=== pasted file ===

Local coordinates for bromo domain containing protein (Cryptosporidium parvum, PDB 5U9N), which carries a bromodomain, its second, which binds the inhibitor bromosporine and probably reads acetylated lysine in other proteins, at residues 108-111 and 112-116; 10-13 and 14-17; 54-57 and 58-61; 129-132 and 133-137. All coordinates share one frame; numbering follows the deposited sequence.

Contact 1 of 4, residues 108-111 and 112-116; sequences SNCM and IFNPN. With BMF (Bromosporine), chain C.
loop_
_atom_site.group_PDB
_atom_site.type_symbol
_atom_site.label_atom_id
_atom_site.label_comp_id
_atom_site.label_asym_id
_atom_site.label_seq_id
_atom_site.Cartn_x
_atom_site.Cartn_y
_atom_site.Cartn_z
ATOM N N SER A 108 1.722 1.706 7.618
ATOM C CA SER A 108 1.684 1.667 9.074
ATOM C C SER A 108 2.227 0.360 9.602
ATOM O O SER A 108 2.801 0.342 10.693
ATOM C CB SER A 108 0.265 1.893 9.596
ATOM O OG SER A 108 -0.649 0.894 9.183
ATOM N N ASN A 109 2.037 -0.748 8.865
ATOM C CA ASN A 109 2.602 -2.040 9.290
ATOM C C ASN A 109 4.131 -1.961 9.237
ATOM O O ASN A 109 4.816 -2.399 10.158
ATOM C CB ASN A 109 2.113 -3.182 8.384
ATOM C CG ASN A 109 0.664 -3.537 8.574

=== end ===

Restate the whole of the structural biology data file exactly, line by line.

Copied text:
Local coordinates for bromo domain containing protein (Cryptosporidium parvum, PDB 5U9N), which carries a bromodomain, its second, which binds the inhibitor bromosporine and probably reads acetylated lysine in other proteins, at residues 108-111 and 112-116; 10-13 and 14-17; 54-57 and 58-61; 129-132 and 133-137. All coordinates share one frame; numbering follows the deposited sequence.

Contact 1 of 4, residues 108-111 and 112-116; sequences SNCM and IFNPN. With BMF (Bromosporine), chain C.
loop_
_atom_site.group_PDB
_atom_site.type_symbol
_atom_site.label_atom_id
_atom_site.label_comp_id
_atom_site.label_asym_id
_atom_site.label_seq_id
_atom_site.Cartn_x
_atom_site.Cartn_y
_atom_site.Cartn_z
ATOM N N SER A 108 1.722 1.706 7.618
ATOM C CA SER A 108 1.684 1.667 9.074
ATOM C C SER A 108 2.227 0.360 9.602
ATOM O O SER A 108 2.801 0.342 10.693
ATOM C CB SER A 108 0.265 1.893 9.596
ATOM O OG SER A 108 -0.649 0.894 9.183
ATOM N N ASN A 109 2.037 -0.748 8.865
ATOM C CA ASN A 109 2.602 -2.040 9.290
ATOM C C ASN A 109 4.131 -1.961 9.237
ATOM O O ASN A 109 4.816 -2.399 10.158
ATOM C CB ASN A 109 2.113 -3.182 8.384
ATOM C CG ASN A 109 0.664 -3.537 8.574